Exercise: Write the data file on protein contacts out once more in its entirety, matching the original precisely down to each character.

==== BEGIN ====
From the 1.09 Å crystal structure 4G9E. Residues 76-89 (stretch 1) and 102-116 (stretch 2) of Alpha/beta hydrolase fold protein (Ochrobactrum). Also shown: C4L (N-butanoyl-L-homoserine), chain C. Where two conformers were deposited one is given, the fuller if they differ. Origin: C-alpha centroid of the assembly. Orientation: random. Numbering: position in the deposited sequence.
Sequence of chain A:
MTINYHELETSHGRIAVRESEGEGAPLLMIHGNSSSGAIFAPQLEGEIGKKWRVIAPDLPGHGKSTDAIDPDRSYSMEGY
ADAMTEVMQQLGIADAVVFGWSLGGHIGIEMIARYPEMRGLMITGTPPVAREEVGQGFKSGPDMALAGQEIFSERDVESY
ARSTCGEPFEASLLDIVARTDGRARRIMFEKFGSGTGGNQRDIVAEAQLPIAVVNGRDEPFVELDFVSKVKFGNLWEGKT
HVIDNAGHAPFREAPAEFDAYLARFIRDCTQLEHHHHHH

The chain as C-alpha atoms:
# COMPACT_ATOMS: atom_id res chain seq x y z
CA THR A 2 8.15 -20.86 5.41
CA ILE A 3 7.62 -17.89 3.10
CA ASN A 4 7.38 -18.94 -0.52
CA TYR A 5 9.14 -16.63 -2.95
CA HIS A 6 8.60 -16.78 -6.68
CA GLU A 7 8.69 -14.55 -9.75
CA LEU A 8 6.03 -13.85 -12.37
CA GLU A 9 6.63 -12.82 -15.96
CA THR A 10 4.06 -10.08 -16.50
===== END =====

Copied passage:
From the 1.09 Å crystal structure 4G9E. Residues 76-89 (stretch 1) and 102-116 (stretch 2) of Alpha/beta hydrolase fold protein (Ochrobactrum). Also shown: C4L (N-butanoyl-L-homoserine), chain C. Where two conformers were deposited one is given, the fuller if they differ. Origin: C-alpha centroid of the assembly. Orientation: random. Numbering: position in the deposited sequence.
Sequence of chain A:
MTINYHELETSHGRIAVRESEGEGAPLLMIHGNSSSGAIFAPQLEGEIGKKWRVIAPDLPGHGKSTDAIDPDRSYSMEGY
ADAMTEVMQQLGIADAVVFGWSLGGHIGIEMIARYPEMRGLMITGTPPVAREEVGQGFKSGPDMALAGQEIFSERDVESY
ARSTCGEPFEASLLDIVARTDGRARRIMFEKFGSGTGGNQRDIVAEAQLPIAVVNGRDEPFVELDFVSKVKFGNLWEGKT
HVIDNAGHAPFREAPAEFDAYLARFIRDCTQLEHHHHHH

The chain as C-alpha atoms:
# COMPACT_ATOMS: atom_id res chain seq x y z
CA THR A 2 8.15 -20.86 5.41
CA ILE A 3 7.62 -17.89 3.10
CA ASN A 4 7.38 -18.94 -0.52
CA TYR A 5 9.14 -16.63 -2.95
CA HIS A 6 8.60 -16.78 -6.68
CA GLU A 7 8.69 -14.55 -9.75
CA LEU A 8 6.03 -13.85 -12.37
CA GLU A 9 6.63 -12.82 -15.96
CA THR A 10 4.06 -10.08 -16.50